2019 Economic Development Wishes For Indiana

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As we begin a new year, most Hoosiers are filled with hope and optimism for their families. Economic conditions continued to improve in 2018 and the outlook for 2019 is positive. There is much hard work ahead, but our state's leaders have proven that they can tackle major challenges and look to the future.

Here are my top economic development wishes for Indiana as we begin a new year:

Hate crime legislation: Indiana is long overdue in enacting hate crimes legislation. This is important to economic development because more and more companies are examining these types of issues when considering where to invest capital and hire team members. Companies want to make sure that their employees are afforded protections against inappropriate actions by an element of our society. Unfortunately, our state has had a few recent cases of crimes being committed against people or organizations based on race and religion. This is a very important issue for our state and it is time to adopt legislation to address it.

Financing flexibility for communities/counties/regions: Our state should grant local elected officials more flexibility in how they can fund important quality of place, infrastructure, and talent projects in their areas. In the era of local government finance after property tax reform, many local units of government have been limited in their ability to fund strategic investments. As an example, many other states allow greater flexibility to bond against local sales and personal income taxes or to pool tax dollars on a regional basis, but Indiana continues to be very restrictive in this area. Economies are driven at a local and regional basis and the state should empower local elected officials to encourage creativity. If residents of a local community do not like how funds are being spent, they can vote elected officials out of office, because after all, it’s their money.

Continued expansion of early childhood education for low income families: Our state should continue to expand its pre-K pilot program and make it available to more children throughout Indiana. An earlier start in education for children paves the way for greater learning and success in life. If we are going to help families trapped in poverty in rural and urban areas of our state, there are not very many better ways to do so than the funding of early childhood education. In a period of economic growth when the state has more revenue to invest in key initiatives, the time is right to expand pre-K.

Overhaul of workforce development programs: While Indiana has some momentum in the area of workforce development with the Next Level Jobs Program, we have much work ahead of us. Governor Eric Holcomb, Speaker of the House Brian Bosma (R-88) and outgoing Senate President David Long (R-16) have correctly concluded that we have too many training programs operating in too many silos in our state to leverage the best results from the use of the money. In addition, our educational attainment and ongoing training of adults already in the workforce rank in the bottom 10 states in the U.S. The Indiana General Assembly has discussed the issue during the past two legislative sessions, and 2019 is the year to enact a "best in class" workforce development structure in Indiana.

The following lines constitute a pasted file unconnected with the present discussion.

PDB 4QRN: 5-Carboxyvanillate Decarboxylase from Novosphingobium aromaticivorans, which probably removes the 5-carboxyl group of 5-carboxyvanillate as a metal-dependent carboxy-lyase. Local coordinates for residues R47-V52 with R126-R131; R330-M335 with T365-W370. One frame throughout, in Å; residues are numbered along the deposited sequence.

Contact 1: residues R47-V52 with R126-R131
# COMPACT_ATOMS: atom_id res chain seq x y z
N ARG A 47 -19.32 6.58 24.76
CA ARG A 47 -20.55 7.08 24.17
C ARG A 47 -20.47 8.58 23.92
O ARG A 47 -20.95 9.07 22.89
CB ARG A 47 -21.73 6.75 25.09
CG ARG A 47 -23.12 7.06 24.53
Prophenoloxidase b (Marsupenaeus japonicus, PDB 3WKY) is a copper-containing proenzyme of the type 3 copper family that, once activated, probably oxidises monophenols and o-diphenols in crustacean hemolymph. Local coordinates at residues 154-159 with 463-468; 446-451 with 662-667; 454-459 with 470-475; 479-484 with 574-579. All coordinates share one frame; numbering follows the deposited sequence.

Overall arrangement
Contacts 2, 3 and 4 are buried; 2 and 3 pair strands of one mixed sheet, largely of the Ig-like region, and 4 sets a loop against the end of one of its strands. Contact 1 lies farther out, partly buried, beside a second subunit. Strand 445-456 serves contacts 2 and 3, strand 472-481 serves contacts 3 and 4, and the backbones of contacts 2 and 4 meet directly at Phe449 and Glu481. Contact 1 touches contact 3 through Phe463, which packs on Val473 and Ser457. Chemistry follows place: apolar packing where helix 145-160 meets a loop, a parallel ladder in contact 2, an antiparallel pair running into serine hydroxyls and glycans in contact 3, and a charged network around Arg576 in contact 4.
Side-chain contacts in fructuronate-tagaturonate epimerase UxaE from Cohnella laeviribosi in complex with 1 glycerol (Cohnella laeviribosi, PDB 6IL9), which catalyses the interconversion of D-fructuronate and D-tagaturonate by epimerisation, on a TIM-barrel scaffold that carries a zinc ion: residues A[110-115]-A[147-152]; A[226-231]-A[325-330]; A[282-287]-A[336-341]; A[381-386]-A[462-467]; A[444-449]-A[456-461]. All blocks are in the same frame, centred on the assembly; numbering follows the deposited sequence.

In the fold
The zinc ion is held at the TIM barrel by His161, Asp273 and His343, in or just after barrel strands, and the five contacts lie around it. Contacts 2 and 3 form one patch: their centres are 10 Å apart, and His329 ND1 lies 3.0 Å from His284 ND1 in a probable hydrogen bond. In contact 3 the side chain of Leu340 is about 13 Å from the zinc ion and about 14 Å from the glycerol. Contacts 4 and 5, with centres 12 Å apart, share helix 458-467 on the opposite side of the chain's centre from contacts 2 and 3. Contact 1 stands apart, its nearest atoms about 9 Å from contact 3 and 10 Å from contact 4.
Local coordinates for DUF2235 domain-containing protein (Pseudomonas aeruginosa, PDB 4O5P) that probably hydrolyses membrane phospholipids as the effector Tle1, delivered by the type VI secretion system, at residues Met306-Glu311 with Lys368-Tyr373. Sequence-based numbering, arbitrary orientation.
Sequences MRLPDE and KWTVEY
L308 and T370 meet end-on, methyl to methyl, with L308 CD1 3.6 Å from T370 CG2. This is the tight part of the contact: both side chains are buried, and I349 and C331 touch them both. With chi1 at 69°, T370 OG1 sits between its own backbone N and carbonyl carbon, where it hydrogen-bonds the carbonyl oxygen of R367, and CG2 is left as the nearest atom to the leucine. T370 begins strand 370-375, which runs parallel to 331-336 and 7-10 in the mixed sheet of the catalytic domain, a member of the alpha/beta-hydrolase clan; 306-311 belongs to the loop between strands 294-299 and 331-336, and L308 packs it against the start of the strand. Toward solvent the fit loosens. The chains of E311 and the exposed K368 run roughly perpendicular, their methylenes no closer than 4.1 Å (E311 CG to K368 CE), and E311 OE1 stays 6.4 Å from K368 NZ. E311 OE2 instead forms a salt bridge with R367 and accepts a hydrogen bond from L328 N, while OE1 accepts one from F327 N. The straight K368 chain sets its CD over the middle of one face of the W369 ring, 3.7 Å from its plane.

Data center projects: For many years, Indiana has said that it wants to attract data centers to the state. While these projects are not usually big job creators, they bring significant capital investment and property tax revenue to our communities to help fund local government. Our state's problem is that we have the "triple whammy" of business personal property taxes, sales taxes on electricity, and sales tax on equipment purchases for data centers. It is no wonder that our state has struggled to win large data center projects, while states like Iowa and Ohio have been very successful. The state should adopt legislation to provide some form of sales tax relief related to data centers before we miss an opportunity to capitalize on large cloud computing projects. 

Economic development incentive improvements: Our state has been fortunate to have good incentive tools in place during the past 10 - 15 years, but they are not as competitive as they were when they were originally created. Innovative governors in the Midwest and across the United States have greatly enhanced economic development incentive programs to deliver greater benefit to companies. As an example, Indiana should closely examine making the Venture Capital Tax Credit transferable, refundable or sellable in order to leverage more investment from non-Indiana residents. In addition, the Hoosier Business Investment Tax Credit needs to be updated to reflect the changing economy. This will help ensure that Indiana remains competitive for economic development opportunities.

Larry Gigerich is executive managing director at Ginovus.

  • Perspectives

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      While quality of place may be defined differently by people, a growing number of Hoosiers recognize the importance of this issue. In particular, the impact of quality of place on talent attraction and retention in a geographic area cannot be ignored. The future of every community is dependent on quality of place. Like many Midwestern states, Indiana is not growing at the same pace as areas in the southern and western regions of the United States.

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